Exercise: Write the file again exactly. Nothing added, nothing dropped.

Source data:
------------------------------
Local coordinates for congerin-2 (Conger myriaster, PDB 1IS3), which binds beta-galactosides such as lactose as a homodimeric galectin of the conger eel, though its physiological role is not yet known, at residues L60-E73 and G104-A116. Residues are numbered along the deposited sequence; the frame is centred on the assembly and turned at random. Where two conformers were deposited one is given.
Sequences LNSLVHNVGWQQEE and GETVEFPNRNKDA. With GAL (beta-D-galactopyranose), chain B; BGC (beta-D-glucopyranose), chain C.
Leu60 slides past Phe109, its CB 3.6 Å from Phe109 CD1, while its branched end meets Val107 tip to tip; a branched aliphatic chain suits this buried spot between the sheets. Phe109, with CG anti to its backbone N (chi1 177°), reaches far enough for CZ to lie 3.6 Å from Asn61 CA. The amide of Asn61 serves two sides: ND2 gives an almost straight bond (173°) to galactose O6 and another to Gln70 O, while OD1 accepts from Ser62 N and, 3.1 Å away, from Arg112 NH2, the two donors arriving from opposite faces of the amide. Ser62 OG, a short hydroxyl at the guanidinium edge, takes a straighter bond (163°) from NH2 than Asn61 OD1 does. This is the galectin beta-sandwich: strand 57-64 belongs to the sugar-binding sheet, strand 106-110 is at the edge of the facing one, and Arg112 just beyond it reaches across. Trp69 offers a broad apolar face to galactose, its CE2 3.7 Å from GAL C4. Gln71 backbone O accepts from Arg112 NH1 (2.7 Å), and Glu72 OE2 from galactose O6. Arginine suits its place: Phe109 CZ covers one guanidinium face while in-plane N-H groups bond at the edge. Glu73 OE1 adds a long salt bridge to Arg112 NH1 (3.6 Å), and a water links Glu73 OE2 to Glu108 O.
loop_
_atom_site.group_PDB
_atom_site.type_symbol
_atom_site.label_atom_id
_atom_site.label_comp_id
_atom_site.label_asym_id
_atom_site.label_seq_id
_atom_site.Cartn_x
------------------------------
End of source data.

Local coordinates for congerin-2 (Conger myriaster, PDB 1IS3), which binds beta-galactosides such as lactose as a homodimeric galectin of the conger eel, though its physiological role is not yet known, at residues L60-E73 and G104-A116. Residues are numbered along the deposited sequence; the frame is centred on the assembly and turned at random. Where two conformers were deposited one is given.
Sequences LNSLVHNVGWQQEE and GETVEFPNRNKDA. With GAL (beta-D-galactopyranose), chain B; BGC (beta-D-glucopyranose), chain C.
Leu60 slides past Phe109, its CB 3.6 Å from Phe109 CD1, while its branched end meets Val107 tip to tip; a branched aliphatic chain suits this buried spot between the sheets. Phe109, with CG anti to its backbone N (chi1 177°), reaches far enough for CZ to lie 3.6 Å from Asn61 CA. The amide of Asn61 serves two sides: ND2 gives an almost straight bond (173°) to galactose O6 and another to Gln70 O, while OD1 accepts from Ser62 N and, 3.1 Å away, from Arg112 NH2, the two donors arriving from opposite faces of the amide. Ser62 OG, a short hydroxyl at the guanidinium edge, takes a straighter bond (163°) from NH2 than Asn61 OD1 does. This is the galectin beta-sandwich: strand 57-64 belongs to the sugar-binding sheet, strand 106-110 is at the edge of the facing one, and Arg112 just beyond it reaches across. Trp69 offers a broad apolar face to galactose, its CE2 3.7 Å from GAL C4. Gln71 backbone O accepts from Arg112 NH1 (2.7 Å), and Glu72 OE2 from galactose O6. Arginine suits its place: Phe109 CZ covers one guanidinium face while in-plane N-H groups bond at the edge. Glu73 OE1 adds a long salt bridge to Arg112 NH1 (3.6 Å), and a water links Glu73 OE2 to Glu108 O.
loop_
_atom_site.group_PDB
_atom_site.type_symbol
_atom_site.label_atom_id
_atom_site.label_comp_id
_atom_site.label_asym_id
_atom_site.label_seq_id
_atom_site.Cartn_x